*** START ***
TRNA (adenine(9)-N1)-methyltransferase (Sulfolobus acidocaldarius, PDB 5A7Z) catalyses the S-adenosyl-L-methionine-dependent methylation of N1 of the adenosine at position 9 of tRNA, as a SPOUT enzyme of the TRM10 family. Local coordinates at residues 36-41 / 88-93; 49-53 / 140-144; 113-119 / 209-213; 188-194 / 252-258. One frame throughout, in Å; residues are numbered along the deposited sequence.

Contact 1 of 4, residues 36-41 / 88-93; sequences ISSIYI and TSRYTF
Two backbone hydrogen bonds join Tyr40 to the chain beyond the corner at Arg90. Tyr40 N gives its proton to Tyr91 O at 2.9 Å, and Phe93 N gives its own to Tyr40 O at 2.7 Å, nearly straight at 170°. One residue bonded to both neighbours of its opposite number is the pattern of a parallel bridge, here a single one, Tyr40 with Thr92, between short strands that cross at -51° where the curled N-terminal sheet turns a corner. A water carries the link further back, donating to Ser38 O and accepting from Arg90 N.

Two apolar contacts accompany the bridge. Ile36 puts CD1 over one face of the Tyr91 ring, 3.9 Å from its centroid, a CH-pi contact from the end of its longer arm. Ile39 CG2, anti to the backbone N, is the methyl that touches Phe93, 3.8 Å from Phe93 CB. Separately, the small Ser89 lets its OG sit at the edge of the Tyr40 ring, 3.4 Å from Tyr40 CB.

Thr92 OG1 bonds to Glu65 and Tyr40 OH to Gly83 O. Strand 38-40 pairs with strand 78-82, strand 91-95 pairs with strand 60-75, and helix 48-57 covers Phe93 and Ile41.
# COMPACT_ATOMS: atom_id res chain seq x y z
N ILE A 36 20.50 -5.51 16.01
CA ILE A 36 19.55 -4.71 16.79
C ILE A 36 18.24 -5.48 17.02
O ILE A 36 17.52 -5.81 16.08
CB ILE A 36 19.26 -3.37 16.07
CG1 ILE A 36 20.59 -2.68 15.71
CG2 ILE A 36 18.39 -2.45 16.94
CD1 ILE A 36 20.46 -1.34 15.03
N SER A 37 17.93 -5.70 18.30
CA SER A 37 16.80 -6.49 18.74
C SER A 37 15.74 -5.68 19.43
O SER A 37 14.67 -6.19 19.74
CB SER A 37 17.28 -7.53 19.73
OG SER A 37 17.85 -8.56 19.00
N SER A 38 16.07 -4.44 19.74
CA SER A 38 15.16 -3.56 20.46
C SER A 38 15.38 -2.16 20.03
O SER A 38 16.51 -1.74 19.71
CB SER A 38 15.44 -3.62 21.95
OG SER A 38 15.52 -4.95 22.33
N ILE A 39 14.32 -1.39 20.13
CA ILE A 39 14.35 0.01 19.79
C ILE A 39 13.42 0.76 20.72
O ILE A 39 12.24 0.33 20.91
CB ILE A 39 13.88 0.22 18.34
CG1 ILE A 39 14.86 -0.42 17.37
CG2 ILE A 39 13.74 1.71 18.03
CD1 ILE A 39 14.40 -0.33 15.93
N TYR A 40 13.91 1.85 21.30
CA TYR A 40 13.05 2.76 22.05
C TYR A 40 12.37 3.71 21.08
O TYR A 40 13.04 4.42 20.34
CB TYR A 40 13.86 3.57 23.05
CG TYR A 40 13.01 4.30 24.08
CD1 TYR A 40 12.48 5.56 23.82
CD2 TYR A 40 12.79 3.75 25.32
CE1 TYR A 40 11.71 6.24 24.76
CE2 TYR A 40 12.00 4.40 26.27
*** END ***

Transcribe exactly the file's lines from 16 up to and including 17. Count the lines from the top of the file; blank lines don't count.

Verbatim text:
CA SER A 37 16.80 -6.49 18.74
C SER A 37 15.74 -5.68 19.43